Are you craving Asian food? How can you not? That sweet and tangy flavor that is so unique to this type of cuisine is called “umami.” Umami is the Japanese word for “savory,” which is one of the five universal human tastes: sweet, salty, bitter, and sour.

If you love the taste of teriyaki sauce, hoisin sauce, and soy sauce, to name a few, then you are in for a treat. This recipe calls for succulent ribs, thick, tangy sauce, and just the right amount of salty and sweet.

This Asian BBQ recipe can be altered to make it more spicy or tangy. The following basic steps will help you get your first batch of perfectly cooked and seasoned meat in that delicious flavor you love so much.

Ingredients: (6 to 8 servings)

The meat:
8 pounds chopped pork baby back ribs. These pieces are known as “riblets”
¼ cup adobo or soul seasoning

The sauce:

1 ¼ cup brown sugar
1 cup hoisin sauce
½ cup soy sauce
1 cup teriyaki sauce
⅕ cup rice vinegar
Chopped green onions *to taste*
1 tbsp crushed ginger
¼ cup cornstarch

Alternatives to change flavor

To make the meat sweeter: Add ¼ cup peach preserves to the sauce mix.
To make the meat more savory: Double up the amount of hoisin sauce.
To make the meat spicier: Add more ginger and ¼ cup hot pepper flakes, or chili paste.

Technology:

Meat thermometer
Charcoal or electric grill
Mixing bowl and whisk
Serving tray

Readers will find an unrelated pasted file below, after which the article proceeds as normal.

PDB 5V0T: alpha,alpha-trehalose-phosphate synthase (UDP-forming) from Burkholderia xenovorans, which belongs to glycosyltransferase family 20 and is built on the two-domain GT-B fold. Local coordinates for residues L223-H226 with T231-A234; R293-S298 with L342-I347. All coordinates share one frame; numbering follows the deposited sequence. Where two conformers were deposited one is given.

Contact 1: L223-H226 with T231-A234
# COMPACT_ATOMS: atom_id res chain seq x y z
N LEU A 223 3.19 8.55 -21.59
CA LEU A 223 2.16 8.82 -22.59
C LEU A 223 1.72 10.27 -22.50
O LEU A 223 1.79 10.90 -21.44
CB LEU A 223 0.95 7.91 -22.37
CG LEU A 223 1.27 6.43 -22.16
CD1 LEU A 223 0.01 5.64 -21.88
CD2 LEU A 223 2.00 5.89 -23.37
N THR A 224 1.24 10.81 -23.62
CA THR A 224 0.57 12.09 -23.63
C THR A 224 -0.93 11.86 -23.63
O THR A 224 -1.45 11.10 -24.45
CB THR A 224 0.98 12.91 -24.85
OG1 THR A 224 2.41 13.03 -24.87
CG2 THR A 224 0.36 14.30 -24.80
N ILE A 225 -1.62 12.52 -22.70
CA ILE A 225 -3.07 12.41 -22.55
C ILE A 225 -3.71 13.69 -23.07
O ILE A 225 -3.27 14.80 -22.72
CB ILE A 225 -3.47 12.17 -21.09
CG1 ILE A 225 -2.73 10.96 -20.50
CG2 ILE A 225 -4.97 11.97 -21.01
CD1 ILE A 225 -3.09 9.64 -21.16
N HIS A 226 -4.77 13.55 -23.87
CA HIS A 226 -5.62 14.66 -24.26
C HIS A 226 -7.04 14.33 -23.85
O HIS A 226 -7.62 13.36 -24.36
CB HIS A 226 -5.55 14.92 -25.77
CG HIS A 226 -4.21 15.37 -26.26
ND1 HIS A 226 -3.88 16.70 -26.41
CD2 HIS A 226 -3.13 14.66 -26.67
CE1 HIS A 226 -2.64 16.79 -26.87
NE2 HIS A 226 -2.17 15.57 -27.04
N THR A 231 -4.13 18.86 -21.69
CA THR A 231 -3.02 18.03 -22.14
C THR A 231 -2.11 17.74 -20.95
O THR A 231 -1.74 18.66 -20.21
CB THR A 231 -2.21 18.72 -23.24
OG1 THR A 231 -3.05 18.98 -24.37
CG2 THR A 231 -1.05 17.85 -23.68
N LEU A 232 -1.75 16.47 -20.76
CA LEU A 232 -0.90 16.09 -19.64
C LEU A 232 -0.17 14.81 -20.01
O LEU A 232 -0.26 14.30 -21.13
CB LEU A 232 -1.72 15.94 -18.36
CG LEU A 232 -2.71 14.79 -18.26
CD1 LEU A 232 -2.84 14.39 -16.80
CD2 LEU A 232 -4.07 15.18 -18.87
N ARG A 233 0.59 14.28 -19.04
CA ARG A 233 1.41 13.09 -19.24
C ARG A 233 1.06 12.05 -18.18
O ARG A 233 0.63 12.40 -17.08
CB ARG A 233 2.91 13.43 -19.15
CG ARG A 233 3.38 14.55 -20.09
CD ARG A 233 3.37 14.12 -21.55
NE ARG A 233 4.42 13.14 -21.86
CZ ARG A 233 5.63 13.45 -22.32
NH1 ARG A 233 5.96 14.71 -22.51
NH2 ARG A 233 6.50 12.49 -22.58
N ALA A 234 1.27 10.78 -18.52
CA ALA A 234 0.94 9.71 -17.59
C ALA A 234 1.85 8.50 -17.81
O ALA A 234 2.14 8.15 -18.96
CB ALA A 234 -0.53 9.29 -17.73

Aluminum foil or plastic wrap
Clean area for seasoning and handling raw meat

Process:

Preparing the meat and sauce:

Wash the meat, and set them in a clean surface for seasoning. Pat dry them.
Sprinkle adobo all over the meat. Cover the entire area like you would with salt.
Place the meat in a serving tray, wrap the meat with plastic wrap or aluminum foil, and put the meat in the refrigerator while you make the sauce.

The sauce

In a bowl, first add the dry ingredients that will make the sauce: brown sugar, cornstarch, green onions. Mix them and blend them together.
Slowly incorporate the liquid ingredients, once by one, including the crushed ginger.
Whisk everything together until the ginger starts to dissolve in the liquids.
Refrigerate the sauce by covering the bowl with plastic wrap or aluminum foil, and take the meat for cooking.

II. The grill:

-The optimal temperature for the grill is no more than 300 degrees.
-Cook the ribs facing down, or with the meatiest part facing the heat.
-Remove them when the internal temperature of the meat reaches 145 degrees Fahrenheit.

While the meat cooks

-Bring the ingredients of the sauce to a boil, whisking and stirring for the cornstarch to thicken the sauce.
-Bring the sauce to low heat and simmer, removing the sauce from heat if the meat still has a lot of minutes to go.

After the meat cooks

-Get a clean mixing bowl and add the meat.
-You can also use a large gallon zip freezer bag to add part of the riblets and the sauce
-Mix the sauce and riblets together. If they are in the bag, zip the bag and shake it vigorously to coat the riblets very well.

If you want to add a touch of extra Asian BBQ, sprinkle the riblets with a small dash of sesame seeds. Other choices are roasted pineapple slices, or red pepper flakes.

These delicious riblets go well with a fresh side dish that does not overpower the flavor of the umami taste. These side dishes include: house salad, roasted veggies, water chestnuts, and even white rice. You can also include roasted potatoes, oven-baked fries, and other foods that are sufficiently bland to be delicious but not overpowering.

Do you have a favorite savory umami-tasting BBQ recipe? Be sure to sound off in the comments section and share your great ideas with us.

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